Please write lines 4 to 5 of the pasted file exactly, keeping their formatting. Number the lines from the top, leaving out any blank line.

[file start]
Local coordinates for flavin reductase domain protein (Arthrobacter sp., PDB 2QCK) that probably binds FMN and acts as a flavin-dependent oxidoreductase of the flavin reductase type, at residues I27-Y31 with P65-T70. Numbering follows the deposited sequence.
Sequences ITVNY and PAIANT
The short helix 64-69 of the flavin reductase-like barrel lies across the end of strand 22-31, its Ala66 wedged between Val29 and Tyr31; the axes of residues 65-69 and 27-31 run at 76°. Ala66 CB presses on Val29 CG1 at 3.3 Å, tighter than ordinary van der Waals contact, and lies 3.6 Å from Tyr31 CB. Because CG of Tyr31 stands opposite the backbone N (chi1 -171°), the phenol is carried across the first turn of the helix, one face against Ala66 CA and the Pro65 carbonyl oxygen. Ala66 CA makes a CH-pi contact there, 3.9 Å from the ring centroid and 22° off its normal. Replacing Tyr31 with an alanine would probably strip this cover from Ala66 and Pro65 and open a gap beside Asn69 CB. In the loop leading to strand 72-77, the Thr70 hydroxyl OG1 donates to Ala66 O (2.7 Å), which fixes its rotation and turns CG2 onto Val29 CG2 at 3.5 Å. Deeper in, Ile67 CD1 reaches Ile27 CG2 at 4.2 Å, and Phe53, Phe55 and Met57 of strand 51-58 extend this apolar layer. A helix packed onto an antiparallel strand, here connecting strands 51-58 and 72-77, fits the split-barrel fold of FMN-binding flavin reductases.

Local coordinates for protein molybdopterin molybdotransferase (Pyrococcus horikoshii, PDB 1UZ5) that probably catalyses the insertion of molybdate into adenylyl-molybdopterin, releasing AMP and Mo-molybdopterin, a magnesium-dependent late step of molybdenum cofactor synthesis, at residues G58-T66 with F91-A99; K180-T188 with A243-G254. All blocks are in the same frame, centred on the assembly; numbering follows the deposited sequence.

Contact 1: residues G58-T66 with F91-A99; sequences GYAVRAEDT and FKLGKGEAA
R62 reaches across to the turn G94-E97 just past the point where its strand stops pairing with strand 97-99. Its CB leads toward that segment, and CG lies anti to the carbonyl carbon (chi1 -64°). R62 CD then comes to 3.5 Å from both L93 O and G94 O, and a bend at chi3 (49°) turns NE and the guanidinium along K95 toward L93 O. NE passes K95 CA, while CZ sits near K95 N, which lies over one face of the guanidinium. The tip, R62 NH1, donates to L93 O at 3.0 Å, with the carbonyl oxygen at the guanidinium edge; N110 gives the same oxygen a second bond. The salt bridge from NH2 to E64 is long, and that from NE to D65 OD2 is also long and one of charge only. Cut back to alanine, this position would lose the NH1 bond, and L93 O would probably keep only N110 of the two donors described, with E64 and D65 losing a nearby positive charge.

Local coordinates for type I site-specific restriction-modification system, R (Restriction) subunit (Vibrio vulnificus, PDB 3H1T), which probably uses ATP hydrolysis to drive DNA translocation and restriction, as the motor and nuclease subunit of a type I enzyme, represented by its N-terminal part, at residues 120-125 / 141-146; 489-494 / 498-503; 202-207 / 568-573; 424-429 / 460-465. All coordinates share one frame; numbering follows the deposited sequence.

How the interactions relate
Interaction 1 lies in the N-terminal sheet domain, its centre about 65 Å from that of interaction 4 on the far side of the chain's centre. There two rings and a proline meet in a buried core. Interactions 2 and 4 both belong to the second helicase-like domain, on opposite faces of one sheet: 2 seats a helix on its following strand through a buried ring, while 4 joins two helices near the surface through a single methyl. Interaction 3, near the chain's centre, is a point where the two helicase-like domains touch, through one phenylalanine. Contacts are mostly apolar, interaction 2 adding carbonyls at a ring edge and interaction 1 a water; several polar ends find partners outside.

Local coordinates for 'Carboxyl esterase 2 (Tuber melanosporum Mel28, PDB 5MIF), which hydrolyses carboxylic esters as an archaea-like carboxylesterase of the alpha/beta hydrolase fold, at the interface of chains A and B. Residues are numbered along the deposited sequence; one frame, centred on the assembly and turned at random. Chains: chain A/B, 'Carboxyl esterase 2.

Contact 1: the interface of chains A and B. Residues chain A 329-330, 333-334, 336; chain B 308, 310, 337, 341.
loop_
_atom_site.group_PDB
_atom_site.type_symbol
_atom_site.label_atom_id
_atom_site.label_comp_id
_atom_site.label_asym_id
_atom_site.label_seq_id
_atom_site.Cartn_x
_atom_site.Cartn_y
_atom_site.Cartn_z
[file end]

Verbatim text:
Local coordinates for protein molybdopterin molybdotransferase (Pyrococcus horikoshii, PDB 1UZ5) that probably catalyses the insertion of molybdate into adenylyl-molybdopterin, releasing AMP and Mo-molybdopterin, a magnesium-dependent late step of molybdenum cofactor synthesis, at residues G58-T66 with F91-A99; K180-T188 with A243-G254. All blocks are in the same frame, centred on the assembly; numbering follows the deposited sequence.

Contact 1: residues G58-T66 with F91-A99; sequences GYAVRAEDT and FKLGKGEAA